This was over 30 years ago, and in New England. But have stranger kidnappings increased since then, NO – only sensational media stories of car-jackings, and sleep-deprived parents forgetting their child in the car while they spent the day at work. Yes, we hear about the parent who walks into Walmart, leaving the baby in a car that quickly heats up over 100 degrees, resulting in death. That is ignorance, that is depravity, and it is a crime. Just like the parent who leaves guns around for that toddler to pick up…these are not accidents. I can get pretty judgmental about it.

Instead of pointing a finger, I would hope that I would react more like the woman at the end of the article. The one who helps a young mom empty her cart and plays peek-a-boo. Because the oceans are rising and mother earth needs all the help she can get, here are some free Earth Day games for your children. http://www.primarygames.com/holidays/earth_day/earthday.php

Be kind to each other.  IMG_2489

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The other day I was being escorted to my car with a cart filled with bags of groceries, when the well meaning young man asked me if I had anything fun planned for the evening. Take note Northeners – here in the South, grocery clerks don’t even ask if you might need help out to your car. They just commandeer it.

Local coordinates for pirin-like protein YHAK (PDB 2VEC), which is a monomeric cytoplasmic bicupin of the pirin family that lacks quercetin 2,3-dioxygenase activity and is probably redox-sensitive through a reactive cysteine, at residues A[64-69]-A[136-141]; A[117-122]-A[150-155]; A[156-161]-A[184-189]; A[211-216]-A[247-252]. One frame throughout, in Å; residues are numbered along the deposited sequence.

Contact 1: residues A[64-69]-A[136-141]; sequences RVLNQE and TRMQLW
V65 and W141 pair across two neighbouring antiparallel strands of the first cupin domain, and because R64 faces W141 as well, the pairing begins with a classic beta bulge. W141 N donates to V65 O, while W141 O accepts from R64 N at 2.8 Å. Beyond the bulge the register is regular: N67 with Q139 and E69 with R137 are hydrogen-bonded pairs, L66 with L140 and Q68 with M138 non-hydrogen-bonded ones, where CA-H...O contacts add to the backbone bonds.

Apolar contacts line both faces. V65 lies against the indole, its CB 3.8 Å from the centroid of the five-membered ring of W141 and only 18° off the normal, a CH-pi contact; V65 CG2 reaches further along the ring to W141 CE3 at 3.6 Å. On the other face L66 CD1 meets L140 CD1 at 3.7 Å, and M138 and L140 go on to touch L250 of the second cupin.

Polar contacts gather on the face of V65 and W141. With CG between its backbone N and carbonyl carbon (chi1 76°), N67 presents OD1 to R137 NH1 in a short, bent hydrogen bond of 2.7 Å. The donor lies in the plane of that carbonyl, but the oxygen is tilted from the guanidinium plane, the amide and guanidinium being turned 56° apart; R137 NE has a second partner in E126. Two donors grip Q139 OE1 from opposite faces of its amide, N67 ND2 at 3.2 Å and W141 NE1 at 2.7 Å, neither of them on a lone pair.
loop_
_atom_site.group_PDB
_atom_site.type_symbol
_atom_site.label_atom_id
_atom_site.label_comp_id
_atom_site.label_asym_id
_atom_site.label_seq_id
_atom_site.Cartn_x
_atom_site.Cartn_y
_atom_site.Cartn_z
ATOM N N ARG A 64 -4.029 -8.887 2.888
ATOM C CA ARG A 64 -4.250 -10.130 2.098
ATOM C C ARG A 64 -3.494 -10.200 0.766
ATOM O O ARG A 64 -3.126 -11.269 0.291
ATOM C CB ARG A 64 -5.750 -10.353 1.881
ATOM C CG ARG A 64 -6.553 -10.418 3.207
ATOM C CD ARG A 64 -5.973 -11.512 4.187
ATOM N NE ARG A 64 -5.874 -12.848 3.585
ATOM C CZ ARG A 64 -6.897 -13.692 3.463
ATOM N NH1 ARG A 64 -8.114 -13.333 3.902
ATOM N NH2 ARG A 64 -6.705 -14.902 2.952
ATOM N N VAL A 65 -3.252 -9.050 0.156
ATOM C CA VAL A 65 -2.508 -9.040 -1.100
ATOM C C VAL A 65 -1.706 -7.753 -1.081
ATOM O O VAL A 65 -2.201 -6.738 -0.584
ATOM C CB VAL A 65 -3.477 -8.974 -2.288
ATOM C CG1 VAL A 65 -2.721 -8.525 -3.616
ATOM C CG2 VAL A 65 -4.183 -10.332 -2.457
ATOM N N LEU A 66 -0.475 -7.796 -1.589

Instead of fluffing him off, I said, “Yes, it’s the first night of Chanukka, do you even know what that is?” He smiled and said that he did, something about oil, right?

Leave it to my brother Eric to send me the real origin story of of this minor level Jewish Holiday that has scant hope of ever living up to Christmas.

A camel walks into a bar. I know, y’all thought it has something to do with a grand fight, the Maccabee brothers take on the holy Roman Empire. But according to this, the first time Chanukka is ever mentioned is in a Jewish law text, tort law no less. Back then, the rabbis were the chief judges and executioners of the land. And they made a distinction about fire damage claims in this Mishna:

If a camel knocks over a lamp, causing a fire, the rabbis say the camel driver is responsible if the lamp is indoors; but if the lamp is outside a shop, the shopkeeper is liable. Rabbi Jehudah provides an exception to this rule: The shopkeeper isn’t liable if the lamp is a “Hanukkah lamp.”

Some 250 years after the Maccabean Revolt, the rabbis explain why the menorah is lit, and it has more to do with a rededication of the Second Temple. Josephus first called the festival “Lights.” But in fact, like all traditions, it most likely originated with a newly monotheistic people trying to accommodate pagan rituals; “The more likely explanation is that Jewish households adopted the practice from pagan ritual, following which the authorities gave the practice a “Jewish explanation” after the fact. The Zoroastrians of Persia for instance marked the Winter Solstice with a festival of fire, called Chaharshanbe Suri, which predated Hanukkah and fell at about the same time of year.”

So thank you Iran! And that explains why we have so many damn lights all over everything at Christmas! And thank you Rabbis, for wanting to emphasize a victory for our people, when so many times we suffered defeats like Masada.

The Groom said last night, “I Like Chanukka!” After all, you get to eat anything fried in oil right! And the Bride said guess what, “We’ve got six more nights to go!” But of course I had to remind that grocery clerk of the Adam Sandler movie, and the eight “crazy” nights, when he thought it lasted “…like a month or something.”